Listen to Avi Avital eloquently play ‘Nigun’ from Ernest Bloch’s ‘Baal Shem’ in 2008, accompanied by pianist Amit Dolberg of Israel’s Ensemble Meitar:


Permalink | | Share | Email | Print | Filed under: Ran Dank, Old City String Quartet, New York Philharmonic, New School, Music, Messiah, Martin Fröst, Iván Fischer, Ist Es Whar, Hanukkah, Handel, György Ligeti, Gustav Mahler, Ger Mandolin Orchestra, Felix Mendelssohn, Emanuel Ax, Des Knaben Wunderhorn, Classical Music, Budapest Festival Orchestra, Avi Avital, Schneider Concerts, Shai Wosner, Sir Colin Davis, The Morgan Library and Museum, The Youth's Magic Horn, Vadim Gluzman, Walter Reade Theater

The Jewish Daily Forward welcomes reader comments in order to promote thoughtful discussion on issues of importance to the Jewish community. In the interest of maintaining a civil forum, The Jewish Daily Forwardrequires that all commenters be appropriately respectful toward our writers, other commenters and the subjects of the articles. Vigorous debate and reasoned critique are welcome; name-calling and personal invective are not. While we generally do not seek to edit or actively moderate comments, our spam filter prevents most links and certain key words from being posted and The Jewish Daily Forward reserves the right to remove comments for any reason.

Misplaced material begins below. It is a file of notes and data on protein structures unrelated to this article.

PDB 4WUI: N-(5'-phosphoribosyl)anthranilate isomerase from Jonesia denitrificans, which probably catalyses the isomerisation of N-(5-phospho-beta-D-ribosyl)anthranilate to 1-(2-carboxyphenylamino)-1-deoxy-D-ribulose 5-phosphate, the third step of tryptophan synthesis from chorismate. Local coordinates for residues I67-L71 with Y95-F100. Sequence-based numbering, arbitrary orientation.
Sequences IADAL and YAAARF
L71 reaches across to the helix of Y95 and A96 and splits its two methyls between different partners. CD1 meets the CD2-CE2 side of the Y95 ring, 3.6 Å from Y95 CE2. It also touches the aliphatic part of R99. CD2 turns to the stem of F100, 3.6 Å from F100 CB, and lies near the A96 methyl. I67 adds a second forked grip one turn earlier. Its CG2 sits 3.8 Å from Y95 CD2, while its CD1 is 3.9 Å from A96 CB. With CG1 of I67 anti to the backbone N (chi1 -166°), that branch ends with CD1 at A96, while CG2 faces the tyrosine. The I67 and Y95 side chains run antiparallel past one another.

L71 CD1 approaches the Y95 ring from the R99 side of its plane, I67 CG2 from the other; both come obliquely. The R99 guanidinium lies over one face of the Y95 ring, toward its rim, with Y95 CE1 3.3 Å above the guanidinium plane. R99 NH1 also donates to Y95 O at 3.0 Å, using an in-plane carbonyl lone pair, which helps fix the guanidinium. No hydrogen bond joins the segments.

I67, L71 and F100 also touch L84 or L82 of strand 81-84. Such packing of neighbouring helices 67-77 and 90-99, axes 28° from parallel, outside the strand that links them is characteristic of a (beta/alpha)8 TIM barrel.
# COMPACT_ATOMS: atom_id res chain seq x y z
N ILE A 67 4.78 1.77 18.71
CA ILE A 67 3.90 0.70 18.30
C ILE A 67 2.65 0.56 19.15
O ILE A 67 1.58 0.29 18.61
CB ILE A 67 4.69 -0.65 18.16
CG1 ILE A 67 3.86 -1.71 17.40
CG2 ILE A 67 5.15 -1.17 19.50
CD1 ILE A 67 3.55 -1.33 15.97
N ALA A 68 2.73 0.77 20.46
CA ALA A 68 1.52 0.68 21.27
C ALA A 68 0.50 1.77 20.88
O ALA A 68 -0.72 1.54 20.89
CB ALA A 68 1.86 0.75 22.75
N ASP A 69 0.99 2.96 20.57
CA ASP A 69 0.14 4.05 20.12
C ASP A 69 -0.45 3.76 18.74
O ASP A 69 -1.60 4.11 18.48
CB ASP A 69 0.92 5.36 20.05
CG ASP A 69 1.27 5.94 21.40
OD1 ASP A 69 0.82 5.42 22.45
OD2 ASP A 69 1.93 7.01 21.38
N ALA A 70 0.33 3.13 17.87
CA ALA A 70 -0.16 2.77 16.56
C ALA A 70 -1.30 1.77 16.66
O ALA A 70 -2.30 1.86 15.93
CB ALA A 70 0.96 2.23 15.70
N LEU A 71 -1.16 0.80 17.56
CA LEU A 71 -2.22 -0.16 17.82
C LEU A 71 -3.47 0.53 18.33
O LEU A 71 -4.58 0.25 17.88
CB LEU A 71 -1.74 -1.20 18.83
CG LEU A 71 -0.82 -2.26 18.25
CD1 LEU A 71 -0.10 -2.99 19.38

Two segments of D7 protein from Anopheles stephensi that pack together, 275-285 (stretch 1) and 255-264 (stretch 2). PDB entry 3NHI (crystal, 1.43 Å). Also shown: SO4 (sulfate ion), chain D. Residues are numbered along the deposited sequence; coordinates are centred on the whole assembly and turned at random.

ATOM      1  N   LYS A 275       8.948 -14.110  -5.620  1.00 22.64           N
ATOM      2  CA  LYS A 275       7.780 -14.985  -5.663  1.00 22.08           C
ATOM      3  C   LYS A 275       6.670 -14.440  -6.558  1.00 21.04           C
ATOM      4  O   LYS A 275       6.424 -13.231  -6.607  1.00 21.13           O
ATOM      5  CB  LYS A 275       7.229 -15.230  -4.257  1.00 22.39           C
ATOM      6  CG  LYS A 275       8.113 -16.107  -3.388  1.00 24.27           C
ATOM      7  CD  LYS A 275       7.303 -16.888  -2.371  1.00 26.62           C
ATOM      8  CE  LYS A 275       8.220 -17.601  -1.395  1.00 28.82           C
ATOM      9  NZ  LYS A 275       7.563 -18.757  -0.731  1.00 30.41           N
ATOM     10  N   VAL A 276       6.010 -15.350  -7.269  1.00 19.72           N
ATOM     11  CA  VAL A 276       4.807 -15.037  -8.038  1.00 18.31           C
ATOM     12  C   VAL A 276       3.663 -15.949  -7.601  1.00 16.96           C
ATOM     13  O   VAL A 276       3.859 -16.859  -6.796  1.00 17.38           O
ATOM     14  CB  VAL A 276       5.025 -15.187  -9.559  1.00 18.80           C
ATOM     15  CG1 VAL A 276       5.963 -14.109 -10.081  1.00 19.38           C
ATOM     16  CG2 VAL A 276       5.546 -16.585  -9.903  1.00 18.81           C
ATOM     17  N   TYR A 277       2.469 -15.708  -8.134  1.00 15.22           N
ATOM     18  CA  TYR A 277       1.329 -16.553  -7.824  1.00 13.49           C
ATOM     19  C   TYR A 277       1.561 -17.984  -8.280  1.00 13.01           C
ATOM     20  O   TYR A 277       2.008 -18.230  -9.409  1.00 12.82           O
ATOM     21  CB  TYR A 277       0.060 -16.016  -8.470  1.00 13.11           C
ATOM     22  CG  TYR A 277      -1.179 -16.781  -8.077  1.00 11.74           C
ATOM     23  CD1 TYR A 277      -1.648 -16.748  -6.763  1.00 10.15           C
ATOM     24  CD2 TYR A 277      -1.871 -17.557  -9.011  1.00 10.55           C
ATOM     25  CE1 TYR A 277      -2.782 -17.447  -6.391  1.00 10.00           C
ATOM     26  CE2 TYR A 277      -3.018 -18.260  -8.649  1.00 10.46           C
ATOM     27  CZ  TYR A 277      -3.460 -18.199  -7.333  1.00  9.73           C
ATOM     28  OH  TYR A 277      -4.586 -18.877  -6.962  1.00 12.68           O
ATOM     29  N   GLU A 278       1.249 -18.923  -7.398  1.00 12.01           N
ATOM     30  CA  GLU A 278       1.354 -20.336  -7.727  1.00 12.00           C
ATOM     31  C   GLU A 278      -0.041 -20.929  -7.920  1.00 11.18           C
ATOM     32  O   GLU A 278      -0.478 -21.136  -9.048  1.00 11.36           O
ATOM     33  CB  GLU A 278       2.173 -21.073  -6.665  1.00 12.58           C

Find us on Facebook!
  • Could Spider-Man be Jewish? Andrew Garfield thinks so.
  • Most tasteless video ever? A new video shows Jesus Christ dying at Auschwitz.